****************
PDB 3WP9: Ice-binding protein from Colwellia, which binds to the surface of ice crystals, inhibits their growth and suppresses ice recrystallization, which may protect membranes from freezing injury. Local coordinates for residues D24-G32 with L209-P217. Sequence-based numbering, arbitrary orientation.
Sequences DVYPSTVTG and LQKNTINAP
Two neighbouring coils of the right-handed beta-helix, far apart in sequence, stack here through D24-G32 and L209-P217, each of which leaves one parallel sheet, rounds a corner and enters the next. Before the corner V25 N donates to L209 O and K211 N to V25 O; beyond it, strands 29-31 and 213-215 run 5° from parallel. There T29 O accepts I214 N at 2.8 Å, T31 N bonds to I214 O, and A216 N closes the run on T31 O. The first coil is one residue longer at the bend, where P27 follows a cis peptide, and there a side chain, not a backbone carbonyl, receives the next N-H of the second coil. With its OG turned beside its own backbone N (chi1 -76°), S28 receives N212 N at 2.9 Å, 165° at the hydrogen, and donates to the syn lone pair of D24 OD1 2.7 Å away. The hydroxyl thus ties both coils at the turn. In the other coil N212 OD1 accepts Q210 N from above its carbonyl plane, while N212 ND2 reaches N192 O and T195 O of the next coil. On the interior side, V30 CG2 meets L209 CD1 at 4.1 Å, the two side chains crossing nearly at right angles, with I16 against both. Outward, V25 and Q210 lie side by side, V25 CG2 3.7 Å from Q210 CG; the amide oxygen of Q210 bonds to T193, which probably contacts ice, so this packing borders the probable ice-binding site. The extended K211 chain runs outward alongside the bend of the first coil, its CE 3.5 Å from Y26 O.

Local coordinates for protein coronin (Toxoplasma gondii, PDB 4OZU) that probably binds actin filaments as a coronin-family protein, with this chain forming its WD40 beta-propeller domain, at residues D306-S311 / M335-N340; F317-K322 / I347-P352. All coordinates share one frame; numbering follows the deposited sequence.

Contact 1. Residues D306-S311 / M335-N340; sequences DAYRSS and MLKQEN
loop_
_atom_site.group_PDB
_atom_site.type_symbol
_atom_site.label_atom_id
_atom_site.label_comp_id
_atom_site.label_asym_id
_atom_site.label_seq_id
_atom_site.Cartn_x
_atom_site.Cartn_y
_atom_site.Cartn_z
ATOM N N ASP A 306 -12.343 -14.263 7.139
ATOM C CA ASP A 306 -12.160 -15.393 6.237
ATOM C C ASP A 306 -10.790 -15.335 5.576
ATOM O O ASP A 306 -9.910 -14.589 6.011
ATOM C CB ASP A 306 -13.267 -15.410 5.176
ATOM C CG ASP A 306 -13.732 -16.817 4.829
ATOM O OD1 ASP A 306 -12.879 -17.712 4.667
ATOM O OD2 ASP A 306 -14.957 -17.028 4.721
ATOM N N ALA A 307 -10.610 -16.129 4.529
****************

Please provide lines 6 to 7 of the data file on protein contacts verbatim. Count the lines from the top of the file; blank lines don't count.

loop_
_atom_site.group_PDB